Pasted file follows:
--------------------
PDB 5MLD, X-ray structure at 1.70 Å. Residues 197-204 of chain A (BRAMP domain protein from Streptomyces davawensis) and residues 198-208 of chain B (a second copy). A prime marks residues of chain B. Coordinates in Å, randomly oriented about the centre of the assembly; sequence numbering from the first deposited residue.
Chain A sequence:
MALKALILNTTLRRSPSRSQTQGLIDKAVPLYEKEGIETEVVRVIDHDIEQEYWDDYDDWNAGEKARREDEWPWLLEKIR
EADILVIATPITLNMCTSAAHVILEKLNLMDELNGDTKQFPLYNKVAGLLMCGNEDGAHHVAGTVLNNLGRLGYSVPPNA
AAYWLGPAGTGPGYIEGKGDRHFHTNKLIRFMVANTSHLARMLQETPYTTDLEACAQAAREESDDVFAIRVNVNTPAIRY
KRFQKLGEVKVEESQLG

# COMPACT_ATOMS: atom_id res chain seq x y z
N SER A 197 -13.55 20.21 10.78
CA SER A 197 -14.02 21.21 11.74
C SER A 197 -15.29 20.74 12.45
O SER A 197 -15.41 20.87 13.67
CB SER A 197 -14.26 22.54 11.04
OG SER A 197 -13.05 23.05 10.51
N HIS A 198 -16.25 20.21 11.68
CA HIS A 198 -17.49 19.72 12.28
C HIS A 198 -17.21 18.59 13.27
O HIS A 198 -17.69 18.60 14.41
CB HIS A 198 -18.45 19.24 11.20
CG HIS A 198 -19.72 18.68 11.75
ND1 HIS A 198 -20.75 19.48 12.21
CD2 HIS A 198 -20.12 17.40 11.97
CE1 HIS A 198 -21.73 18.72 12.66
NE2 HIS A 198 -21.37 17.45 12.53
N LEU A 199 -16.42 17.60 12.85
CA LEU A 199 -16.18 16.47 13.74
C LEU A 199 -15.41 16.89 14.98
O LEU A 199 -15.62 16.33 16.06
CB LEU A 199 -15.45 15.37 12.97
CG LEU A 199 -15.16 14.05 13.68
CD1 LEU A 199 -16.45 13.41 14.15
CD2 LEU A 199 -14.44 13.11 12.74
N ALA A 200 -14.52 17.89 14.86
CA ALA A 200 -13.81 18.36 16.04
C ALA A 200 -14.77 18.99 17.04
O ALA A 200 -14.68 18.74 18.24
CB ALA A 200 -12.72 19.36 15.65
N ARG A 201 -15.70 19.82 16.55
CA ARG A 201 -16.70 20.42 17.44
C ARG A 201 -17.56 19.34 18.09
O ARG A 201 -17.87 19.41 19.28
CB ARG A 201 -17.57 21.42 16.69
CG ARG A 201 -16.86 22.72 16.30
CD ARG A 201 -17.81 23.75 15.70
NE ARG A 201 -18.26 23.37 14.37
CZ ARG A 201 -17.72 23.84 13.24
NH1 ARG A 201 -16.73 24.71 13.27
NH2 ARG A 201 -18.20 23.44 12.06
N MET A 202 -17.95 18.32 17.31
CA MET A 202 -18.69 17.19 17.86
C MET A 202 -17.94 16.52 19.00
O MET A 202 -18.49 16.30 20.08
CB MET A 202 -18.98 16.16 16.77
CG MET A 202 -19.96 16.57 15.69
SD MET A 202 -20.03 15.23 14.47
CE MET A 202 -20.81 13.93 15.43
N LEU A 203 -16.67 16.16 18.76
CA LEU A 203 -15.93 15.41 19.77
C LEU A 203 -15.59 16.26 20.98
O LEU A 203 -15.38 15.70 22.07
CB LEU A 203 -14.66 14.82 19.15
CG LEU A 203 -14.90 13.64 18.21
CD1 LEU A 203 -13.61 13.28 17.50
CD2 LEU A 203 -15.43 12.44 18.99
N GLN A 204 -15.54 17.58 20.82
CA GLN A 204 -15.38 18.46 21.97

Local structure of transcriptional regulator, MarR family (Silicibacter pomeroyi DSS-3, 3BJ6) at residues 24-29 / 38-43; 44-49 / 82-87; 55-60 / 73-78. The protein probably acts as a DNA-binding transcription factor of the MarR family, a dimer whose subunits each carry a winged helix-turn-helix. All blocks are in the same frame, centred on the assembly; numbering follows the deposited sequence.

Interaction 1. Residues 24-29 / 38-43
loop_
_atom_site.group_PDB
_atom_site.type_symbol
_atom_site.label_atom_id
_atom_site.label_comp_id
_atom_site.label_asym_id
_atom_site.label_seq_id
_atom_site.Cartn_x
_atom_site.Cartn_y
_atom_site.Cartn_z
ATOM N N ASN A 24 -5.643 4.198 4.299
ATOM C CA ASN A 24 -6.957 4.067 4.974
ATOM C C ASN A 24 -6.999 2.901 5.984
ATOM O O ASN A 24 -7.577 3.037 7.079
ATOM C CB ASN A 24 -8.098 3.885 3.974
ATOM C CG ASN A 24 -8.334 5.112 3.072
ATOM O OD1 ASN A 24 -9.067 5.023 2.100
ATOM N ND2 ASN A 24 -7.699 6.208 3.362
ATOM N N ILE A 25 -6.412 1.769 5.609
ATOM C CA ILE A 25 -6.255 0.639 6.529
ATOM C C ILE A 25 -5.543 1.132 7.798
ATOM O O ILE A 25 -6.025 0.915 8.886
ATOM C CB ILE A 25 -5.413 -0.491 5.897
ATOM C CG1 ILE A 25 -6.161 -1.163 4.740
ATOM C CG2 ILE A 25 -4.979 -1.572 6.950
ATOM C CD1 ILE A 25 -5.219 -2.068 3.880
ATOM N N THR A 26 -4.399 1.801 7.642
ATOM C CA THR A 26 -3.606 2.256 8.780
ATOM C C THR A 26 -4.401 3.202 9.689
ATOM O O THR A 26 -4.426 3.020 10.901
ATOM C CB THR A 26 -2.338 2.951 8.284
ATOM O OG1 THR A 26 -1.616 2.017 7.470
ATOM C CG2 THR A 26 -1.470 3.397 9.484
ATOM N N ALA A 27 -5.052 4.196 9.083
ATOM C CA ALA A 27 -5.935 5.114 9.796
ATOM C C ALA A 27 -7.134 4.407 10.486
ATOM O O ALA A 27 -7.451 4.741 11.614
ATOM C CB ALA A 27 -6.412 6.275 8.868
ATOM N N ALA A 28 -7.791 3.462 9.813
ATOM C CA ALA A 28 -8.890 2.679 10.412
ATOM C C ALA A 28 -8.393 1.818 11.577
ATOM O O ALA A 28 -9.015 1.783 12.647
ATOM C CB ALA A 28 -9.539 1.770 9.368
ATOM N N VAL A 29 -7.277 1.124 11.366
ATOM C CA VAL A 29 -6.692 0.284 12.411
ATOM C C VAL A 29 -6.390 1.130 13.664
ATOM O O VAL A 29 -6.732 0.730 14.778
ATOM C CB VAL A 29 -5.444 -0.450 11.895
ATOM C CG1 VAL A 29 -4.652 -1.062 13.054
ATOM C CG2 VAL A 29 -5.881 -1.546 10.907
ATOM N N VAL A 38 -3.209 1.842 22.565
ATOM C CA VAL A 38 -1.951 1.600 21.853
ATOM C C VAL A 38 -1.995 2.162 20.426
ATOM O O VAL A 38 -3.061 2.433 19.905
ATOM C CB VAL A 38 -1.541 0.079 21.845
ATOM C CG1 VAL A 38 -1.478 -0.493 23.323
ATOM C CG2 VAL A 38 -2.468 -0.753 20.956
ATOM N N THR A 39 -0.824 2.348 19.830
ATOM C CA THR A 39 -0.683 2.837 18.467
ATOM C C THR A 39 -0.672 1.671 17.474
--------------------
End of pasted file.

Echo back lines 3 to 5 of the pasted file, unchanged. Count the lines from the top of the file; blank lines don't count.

MALKALILNTTLRRSPSRSQTQGLIDKAVPLYEKEGIETEVVRVIDHDIEQEYWDDYDDWNAGEKARREDEWPWLLEKIR
EADILVIATPITLNMCTSAAHVILEKLNLMDELNGDTKQFPLYNKVAGLLMCGNEDGAHHVAGTVLNNLGRLGYSVPPNA
AAYWLGPAGTGPGYIEGKGDRHFHTNKLIRFMVANTSHLARMLQETPYTTDLEACAQAAREESDDVFAIRVNVNTPAIRY